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How your ethical style influences others.

How your ethical style influences others.

The entire philosophy of Tilting character is linked to being ethical, but I am going to surprise you when you read about my intent behind the system we call Tiltology and the Tilt framework of organizing principles. The trait “ethical” is perhaps the best one in which to illustrate my point.

Here’s the deal.

The minute we believe we are ethical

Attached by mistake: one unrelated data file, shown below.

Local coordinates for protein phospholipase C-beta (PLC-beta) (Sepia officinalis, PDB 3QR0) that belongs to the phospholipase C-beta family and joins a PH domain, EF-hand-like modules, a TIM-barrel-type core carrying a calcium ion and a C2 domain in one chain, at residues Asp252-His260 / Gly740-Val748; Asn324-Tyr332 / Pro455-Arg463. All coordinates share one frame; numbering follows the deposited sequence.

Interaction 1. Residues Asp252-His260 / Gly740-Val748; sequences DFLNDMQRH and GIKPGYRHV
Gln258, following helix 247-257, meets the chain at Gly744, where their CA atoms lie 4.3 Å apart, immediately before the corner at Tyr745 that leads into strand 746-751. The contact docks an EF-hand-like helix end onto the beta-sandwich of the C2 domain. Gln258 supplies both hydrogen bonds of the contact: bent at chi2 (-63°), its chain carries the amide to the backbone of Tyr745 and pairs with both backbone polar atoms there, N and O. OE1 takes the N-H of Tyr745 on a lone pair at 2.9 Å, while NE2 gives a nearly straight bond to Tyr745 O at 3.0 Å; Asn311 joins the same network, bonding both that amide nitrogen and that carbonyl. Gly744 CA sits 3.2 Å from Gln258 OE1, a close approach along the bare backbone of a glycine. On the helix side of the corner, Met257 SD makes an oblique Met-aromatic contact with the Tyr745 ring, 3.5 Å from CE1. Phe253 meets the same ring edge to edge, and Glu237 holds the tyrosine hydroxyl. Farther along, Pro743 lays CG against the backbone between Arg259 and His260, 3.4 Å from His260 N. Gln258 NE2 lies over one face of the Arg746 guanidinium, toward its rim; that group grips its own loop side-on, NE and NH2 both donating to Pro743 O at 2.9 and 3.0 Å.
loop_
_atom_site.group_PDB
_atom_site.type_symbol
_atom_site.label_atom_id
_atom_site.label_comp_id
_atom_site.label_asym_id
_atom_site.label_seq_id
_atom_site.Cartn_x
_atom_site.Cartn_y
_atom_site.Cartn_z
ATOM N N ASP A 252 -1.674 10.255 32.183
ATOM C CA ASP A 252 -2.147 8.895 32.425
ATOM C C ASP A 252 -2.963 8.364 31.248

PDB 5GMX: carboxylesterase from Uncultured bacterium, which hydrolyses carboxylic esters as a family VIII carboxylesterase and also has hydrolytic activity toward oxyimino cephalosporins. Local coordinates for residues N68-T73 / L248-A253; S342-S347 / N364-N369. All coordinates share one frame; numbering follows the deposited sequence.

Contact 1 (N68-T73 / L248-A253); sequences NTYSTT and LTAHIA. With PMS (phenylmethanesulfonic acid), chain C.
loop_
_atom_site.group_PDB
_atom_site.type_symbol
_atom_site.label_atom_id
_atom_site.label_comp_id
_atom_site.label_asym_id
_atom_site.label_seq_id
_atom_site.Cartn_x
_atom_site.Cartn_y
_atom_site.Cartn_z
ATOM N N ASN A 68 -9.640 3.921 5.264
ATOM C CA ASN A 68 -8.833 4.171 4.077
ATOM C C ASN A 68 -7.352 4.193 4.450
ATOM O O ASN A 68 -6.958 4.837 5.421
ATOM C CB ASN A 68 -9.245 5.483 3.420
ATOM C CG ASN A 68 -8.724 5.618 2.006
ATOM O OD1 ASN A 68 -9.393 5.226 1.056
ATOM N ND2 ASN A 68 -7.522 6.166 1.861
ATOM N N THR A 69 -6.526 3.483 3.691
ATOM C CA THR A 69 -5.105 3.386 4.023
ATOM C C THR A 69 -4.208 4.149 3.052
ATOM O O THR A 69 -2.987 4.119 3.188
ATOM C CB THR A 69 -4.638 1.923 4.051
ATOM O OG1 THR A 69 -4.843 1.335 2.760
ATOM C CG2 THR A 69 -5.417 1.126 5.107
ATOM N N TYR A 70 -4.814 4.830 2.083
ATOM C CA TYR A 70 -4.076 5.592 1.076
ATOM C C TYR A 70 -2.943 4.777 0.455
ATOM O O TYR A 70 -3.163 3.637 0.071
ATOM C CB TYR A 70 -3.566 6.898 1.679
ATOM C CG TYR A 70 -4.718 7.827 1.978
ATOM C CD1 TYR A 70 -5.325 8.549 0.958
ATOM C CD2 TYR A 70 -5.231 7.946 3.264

The minute we believe we are ethical is the beginning of our potential demise. For believing we know what it means to be ethical requires a person to think we are above others and perhaps even above reprisal in general. Which puts us in danger of arrogance because being human also means everything we know can never be enough to know the full truth about anything. We only know what we have experienced, encountered, examined or studied and all of those things will be recorded in our brain with the flawed perceptions of our natural biases. In other words, we remember what we want to remember and discard that which doesn’t line up with our beliefs. True wisdom is when we are aware of the limitations of what is contained in what we know and how it is impossible to be completely certain about much of anything. Only then can we begin to interact in truly ethical or respectful ways with others.